Refined sugar’s premium over the raw variety, which climbed to a record last week, may plunge as much as 33 percent by the fourth quarter as Brazil, the biggest exporter, increases production, Newedge USA LLC said.
The premium may drop to between $110 and $130 a metric ton, from a record $164.86 a ton on May 24, as a slump in prices for the raw variety attracts buyers and reduces demand for white sugar, Michael McDougall, who leads the Brazil sales team at Newedge, said in an interview.
“Some countries will be buying raw sugar because of the high cost” of the refined type, McDougall said yesterday in Singapore. “White premiums will have to come down.”
The gap widened to an all-time high last week as Pakistan, Asia’s second-biggest buyer, increased refined imports to meet domestic shortages and cool prices.
Raw sugar futures slumped 47 percent this year through May, compared with a 34 percent drop in whites prices. The raw variety plunged faster because refining capacity lagged behind demand for white sugar, supporting prices for that type of sweetener.
Raw futures for July delivery rallied in New York yesterday, advancing 1.5 percent to 14.4 cents a pound after tumbling 7.6 percent in the previous two sessions. White sugar for August delivery on the Liffe exchange in London also rebounded, gaining 0.7 percent to $471.90 a ton after dropping 6.3 percent in the previous three days.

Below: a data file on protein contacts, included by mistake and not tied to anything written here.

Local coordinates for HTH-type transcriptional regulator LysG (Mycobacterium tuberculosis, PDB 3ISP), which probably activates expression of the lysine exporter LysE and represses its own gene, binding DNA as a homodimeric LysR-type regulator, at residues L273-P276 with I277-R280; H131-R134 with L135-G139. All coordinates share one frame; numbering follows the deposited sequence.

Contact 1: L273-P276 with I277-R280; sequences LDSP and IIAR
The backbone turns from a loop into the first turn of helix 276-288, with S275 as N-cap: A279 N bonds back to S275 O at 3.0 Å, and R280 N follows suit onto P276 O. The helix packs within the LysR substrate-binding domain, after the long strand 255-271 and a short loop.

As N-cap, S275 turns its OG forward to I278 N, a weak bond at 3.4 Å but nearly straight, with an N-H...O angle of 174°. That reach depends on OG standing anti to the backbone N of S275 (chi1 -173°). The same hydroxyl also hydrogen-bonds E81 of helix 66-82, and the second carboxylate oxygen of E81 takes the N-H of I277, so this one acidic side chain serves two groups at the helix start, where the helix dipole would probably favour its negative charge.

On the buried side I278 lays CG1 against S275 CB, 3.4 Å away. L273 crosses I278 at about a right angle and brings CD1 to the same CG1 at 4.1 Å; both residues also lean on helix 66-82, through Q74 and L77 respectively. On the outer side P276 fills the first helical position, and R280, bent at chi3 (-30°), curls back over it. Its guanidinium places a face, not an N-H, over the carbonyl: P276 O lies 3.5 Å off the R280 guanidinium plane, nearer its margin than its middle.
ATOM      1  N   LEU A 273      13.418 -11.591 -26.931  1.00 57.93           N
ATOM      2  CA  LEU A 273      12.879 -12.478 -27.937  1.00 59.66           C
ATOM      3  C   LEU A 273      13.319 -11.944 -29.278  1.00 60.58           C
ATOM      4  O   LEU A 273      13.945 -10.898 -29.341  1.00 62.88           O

Raw sugar may trade between 10 cents to 15 cents a pound in the fourth quarter as excess supply from Brazil enters the global market, McDougall said.
“The danger is if we stay at these levels, for next year’s crop, there’s going to be a problem,” McDougall said. Supply may tighten again next year if prices stay below the cost of production, discouraging growers from planting cane and mills from expanding capacity, potentially fueling a rally as early as the first quarter, he said.
Many mills in India and Brazil will not be making money if raw sugar trades between 12 cents to 14 cents a pound, he said.
The outlook for prices “looks quite bleak” as the global surplus may be 30 percent larger than earlier estimated, buoyed by bigger harvests from Brazil and India, the largest producers, Jonathan Kingsman, managing director of researcher and broker Kingsman SA, said in Singapore yesterday.
The surplus may be 5.17 million tons in the year beginning April, ending a two-year deficit, he said. That compares with the company’s February estimate of a 3.99 million-ton surplus.
Developments in financial markets, including the impact on currencies from the European debt crisis, may change the price scenario for sugar and affect import demand, McDougall said.
Investors may move away from riskier assets and buy the dollar, weakening currencies including the Brazilian real, making exports from the country cheaper, McDougall said.